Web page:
It’s the former Marine fighter pilot’s first big swing at moving on from a surprisingly close June 23 Democratic primary win and turning her attention back to finding the kind of message it will take to unseat the Senate majority leader in a state President Donald Trump carried by 30 points four years ago.
Her primary performance didn’t make the task any easier. Several gaffes were used by opponents on both sides to paint her as inauthentic, including a notable debate with state Rep. Charles Booker in which McGrath fumbled for an answer about why she hadn’t joined Black Lives Matter protesters.
“She looked like an equivocating, uncertain, sail-trimming politician,” said Al Cross, director of the Institute for Rural Journalism at the University of Kentucky. “Now she has to redefine herself not only for the more progressive and liberal people in the party, which aren’t that many in the state, but also for people who put a premium on strength and certainty and solidity.”
McGrath has aired ads against McConnell for months. Her Federal Election Commission report due Wednesday showed she spent $31 million by the end of June.
Her challenge now is to reach the 43% of primary voters who were drawn to Booker’s energy while also appealing to Republicans who may be fed up with McConnell.
Rallying both groups is a long shot, said Jimmy Cauley, a Kentucky Democratic strategist. But it’s doable if McGrath can make the race a referendum on McConnell.
“If she makes it about the voters of Kentucky and what he has done and not done for them, I think she’s got a real shot,” he said.
Billy Piper, a former chief of staff for McConnell, said McGrath’s inability to deliver a consistent message has hurt her. That was the focus of a McConnell ad earlier this month, which cited a Booker interview in which he said McGrath changes her positions on issues and that “Kentuckians can smell BS from miles away.”
That issue has plagued McGrath since the first days of her campaign. She criticized McConnell for not doing enough to further parts of Trump’s agenda, but she’d previously compared the day Trump was elected to 9/11. She also flip-flopped on whether she would have supported Supreme Court Justice Brett Kavanaugh’s nomination.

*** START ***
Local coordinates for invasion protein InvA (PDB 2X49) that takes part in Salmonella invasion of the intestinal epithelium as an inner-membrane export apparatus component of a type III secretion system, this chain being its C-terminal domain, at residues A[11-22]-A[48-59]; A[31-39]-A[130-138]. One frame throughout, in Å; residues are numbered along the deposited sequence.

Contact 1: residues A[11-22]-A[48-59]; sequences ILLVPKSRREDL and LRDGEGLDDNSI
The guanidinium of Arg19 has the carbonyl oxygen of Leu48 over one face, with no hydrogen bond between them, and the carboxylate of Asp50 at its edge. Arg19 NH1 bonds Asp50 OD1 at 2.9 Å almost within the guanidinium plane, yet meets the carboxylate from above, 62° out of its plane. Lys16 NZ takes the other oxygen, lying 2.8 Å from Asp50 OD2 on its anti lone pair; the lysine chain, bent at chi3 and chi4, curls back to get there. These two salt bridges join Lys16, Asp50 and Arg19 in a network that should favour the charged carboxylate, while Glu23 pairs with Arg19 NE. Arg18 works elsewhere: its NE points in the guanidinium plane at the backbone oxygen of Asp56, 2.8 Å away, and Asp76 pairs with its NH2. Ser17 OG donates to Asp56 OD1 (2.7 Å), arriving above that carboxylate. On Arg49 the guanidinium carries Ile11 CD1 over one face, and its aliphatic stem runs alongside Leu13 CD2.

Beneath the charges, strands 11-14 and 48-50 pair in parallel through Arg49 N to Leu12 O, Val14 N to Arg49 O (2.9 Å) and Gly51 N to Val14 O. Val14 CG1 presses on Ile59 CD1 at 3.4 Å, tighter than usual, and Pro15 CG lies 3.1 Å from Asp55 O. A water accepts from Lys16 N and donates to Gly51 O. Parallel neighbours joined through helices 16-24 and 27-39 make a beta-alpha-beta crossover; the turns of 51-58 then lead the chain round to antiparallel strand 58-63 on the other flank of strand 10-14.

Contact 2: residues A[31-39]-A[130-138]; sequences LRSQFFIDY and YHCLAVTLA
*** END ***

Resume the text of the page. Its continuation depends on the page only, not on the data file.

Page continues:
“She seems like a candidate who has too many consultants in her ear saying, ‘The Kentucky electorate won’t support you unless you say A or B,’ as opposed to someone who has core convictions,” Piper said. “That is the very reason why you saw Booker do so well in the primary.”
Booker, who is Black, drew national attention a month out from the primary with electric speeches at protests. While McGrath tried to appeal to the middle, Booker cast himself as a progressive, calling himself “a real Democrat” in his ads and picking up several major endorsements, including McConnell’s 2014 opponent, former Kentucky Secretary of State Alison Lundergan Grimes.
McGrath focused her campaign on McConnell and sought to appeal to Trump voters. Booker revealed an appetite in Kentucky for a progressive candidate, said Cassia Herron, chairperson for Kentuckians for the Commonwealth, which backed Booker.
In another ad, Booker juxtaposed him marching with protesters with McGrath saying during a debate she hadn’t visited protesters due to “family things.”
After the debate, McGrath began to focus more on the movement, including attending a vigil for Breonna Taylor – a Black emergency medical technician killed by Louisville police officers in March – and calling for Juneteenth to be a national holiday and the removal of a Jefferson Davis statue outside the Kentucky Capitol.
“I hear you, people are angry right now, and they want change and I want change too,” McGrath told a local news station in Western Kentucky after her primary win.
McGrath’s outreach to progressive voters, while important, can’t interfere with her appeal to the slice of Republican voters who are no longer fans of McConnell, said Steve Voss, a political science professor at the University of Kentucky.
“Even if she gets an enthusiastic turnout in Louisville, she still needs the swing voters in smaller cities and towns around Kentucky,” he said. “She’s can’t write them off.”
That’s especially true in a presidential election year. The GOP presidential nominee’s vote share increased in both 2012 and 2016, when Trump received more than 62% of the vote, and Republicans cut their historical voter registration disadvantage down from 15 percentage points in 2014 to 5, according to state data.
“She has to tap into resentment of elites,” Cross said. “There’s this narrow slice of voters who are anti-elite, which means they’re pro-Trump and anti-McConnell.”
McGrath’s stunning fundraising prowess is forcing national Republican groups to spend money in Kentucky, with seats far more vulnerable on the map and the Senate majority on the line.
The Senate Leadership Fund pledged $10.8 million for McConnell, with another $4.3 million coming from the super PAC’s nonprofit arm, One Nation.
McConnell has never faced a challenger that could keep pace with him in fundraising. McGrath outraised McConnell by $10 million, but both had about $16 million on hand as of June 30. That, Voss said, allows McGrath to define herself to voters while countering McConnell’s attacks, something Grimes was unable to do in 2014.
“We’re aware of quite a few people outside of Kentucky want to see his tenure end,” said McConnell campaign spokeswoman Kate Cooksey. “We’re ready to compete with that.”
To contact the reporter on this story: Emily Wilkins in Washington at firstname.lastname@example.org